Scottish National Dictionary (1700–)
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First published 1952 (SND Vol. III). Includes material from the 1976 supplement.
COWLIE, Couli(e), Cawlie, n. Also cowl, cull. [′kʌuli]
1. A boy (Sc. 1808 Jam., coulie, cowlie); “name given to town-boys by George Heriot's boys” (Edb. 1910 Scotsman (3 Sept.), cowlie).Edb. 1825 R. Chambers Trad. of Edb. (1847) 109:
Their neglected grass-green precincts too frequently formed an arena whereon the high and mighty quarrels of Old and New Town cowlies we brought to a lapidarian arbitration.Edb. 1866 J. Smith Merry Bridal 36:
The Cowlies was a term of contempt, applied, in bygone days, to the juvenile bands of the Southern Districts of Edinburgh by the sprightly barefoot Gutterbluids, or denizons of the High Street, Canongate, and Abbeyhill, who invariably taunted their adversaries with being Hens, or Cowlies, in the numerous bickers that then took place.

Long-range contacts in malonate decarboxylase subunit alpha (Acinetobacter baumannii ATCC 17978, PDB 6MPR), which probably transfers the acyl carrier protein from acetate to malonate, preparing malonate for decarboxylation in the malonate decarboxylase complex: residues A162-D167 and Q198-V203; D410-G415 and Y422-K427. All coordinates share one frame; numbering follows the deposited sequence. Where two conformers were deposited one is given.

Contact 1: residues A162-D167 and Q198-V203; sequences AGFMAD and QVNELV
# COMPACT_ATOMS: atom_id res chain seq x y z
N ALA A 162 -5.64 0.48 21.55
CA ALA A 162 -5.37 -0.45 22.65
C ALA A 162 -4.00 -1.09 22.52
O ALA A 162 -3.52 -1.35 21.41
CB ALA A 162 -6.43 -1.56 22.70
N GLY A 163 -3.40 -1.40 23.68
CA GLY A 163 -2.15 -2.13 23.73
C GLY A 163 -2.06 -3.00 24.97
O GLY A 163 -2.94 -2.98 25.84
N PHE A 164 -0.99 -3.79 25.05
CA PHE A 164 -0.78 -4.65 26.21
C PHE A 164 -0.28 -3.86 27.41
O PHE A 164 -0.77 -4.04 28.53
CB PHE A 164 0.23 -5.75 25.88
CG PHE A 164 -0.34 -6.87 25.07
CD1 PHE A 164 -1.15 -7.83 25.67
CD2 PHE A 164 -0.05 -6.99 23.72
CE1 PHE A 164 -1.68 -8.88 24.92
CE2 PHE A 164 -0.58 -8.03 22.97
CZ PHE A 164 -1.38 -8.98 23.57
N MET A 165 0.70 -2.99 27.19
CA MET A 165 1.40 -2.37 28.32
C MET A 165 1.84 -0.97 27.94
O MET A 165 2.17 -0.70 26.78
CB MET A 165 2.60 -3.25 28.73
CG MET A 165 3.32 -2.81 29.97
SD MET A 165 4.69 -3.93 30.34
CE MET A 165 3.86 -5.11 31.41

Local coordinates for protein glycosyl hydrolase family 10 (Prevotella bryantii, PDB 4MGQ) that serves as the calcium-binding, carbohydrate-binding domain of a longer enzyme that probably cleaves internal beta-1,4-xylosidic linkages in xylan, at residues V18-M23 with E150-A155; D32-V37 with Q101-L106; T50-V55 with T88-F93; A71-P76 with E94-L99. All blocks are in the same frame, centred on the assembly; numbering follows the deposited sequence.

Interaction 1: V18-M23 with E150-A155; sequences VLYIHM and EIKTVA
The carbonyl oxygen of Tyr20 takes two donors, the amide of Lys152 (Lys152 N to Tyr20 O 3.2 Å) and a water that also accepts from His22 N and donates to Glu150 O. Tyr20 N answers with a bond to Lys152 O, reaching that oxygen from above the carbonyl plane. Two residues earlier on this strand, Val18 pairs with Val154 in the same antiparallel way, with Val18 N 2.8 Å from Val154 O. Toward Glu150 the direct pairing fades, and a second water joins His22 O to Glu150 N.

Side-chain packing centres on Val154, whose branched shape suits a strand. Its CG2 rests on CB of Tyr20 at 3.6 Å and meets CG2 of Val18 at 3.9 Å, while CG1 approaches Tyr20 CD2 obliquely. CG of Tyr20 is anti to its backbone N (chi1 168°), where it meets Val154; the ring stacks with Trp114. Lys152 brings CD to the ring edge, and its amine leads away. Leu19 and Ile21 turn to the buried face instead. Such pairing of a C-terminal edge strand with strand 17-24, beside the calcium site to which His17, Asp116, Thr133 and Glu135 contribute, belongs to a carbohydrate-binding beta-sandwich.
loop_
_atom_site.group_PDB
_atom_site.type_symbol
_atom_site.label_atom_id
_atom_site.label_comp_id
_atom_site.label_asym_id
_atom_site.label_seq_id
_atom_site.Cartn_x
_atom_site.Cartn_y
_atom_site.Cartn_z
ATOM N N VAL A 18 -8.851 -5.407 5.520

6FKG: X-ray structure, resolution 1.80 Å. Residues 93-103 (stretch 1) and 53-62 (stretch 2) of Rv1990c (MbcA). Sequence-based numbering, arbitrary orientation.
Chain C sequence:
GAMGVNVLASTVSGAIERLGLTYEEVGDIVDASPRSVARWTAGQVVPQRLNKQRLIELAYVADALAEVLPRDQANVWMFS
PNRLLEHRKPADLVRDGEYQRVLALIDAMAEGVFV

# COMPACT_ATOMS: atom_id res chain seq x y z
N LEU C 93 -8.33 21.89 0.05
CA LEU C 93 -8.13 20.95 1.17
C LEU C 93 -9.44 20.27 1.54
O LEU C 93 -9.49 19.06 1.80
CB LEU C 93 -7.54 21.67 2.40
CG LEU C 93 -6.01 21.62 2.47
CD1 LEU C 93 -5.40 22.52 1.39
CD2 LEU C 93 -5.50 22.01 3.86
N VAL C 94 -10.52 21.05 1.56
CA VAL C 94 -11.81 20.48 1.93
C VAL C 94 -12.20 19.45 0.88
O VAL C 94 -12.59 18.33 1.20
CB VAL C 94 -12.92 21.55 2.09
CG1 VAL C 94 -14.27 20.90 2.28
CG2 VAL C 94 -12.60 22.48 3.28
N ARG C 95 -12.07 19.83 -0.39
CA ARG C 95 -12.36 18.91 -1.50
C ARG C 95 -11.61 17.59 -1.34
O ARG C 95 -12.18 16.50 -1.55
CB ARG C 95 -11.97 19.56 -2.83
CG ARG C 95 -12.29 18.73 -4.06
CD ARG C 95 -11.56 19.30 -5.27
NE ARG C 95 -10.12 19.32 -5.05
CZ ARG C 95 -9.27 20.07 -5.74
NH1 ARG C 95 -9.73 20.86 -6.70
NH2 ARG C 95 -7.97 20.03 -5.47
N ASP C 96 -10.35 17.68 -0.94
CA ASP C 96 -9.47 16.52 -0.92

2. “A contemptuous name for a man” (Sc. 1808 Jam., cawlie); “a big, hulking fellow” (Cai.9 1938, cowlie); a cant term for a man (Abd.16 1930, cowl; Per., Arg., Gall. 1907 A. McCormick Tinkler-Gypsies, App. xvii., cowl, cull).Edb. 1720 A. Pennecuik Helicon 67:
The Cowlies on the Straw, with the Morties will be glad, But ilk an must maund on his awn Pad.Edb. 1773 R. Fergusson Poems (1925) 37:
E'en-now some couli gets his aits, An' dirt wi' words they mingle.Edb. 1825 Jam.2:
A man who picks up a girl on the street, is called her cowlie.
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"Cowlie ". Dictionary of the Scots Language. 2004. Scottish Language Dictionaries Ltd. Accessed 24 Sep 2022 <http://www.dsl.ac.uk/entry/snd/cowlie>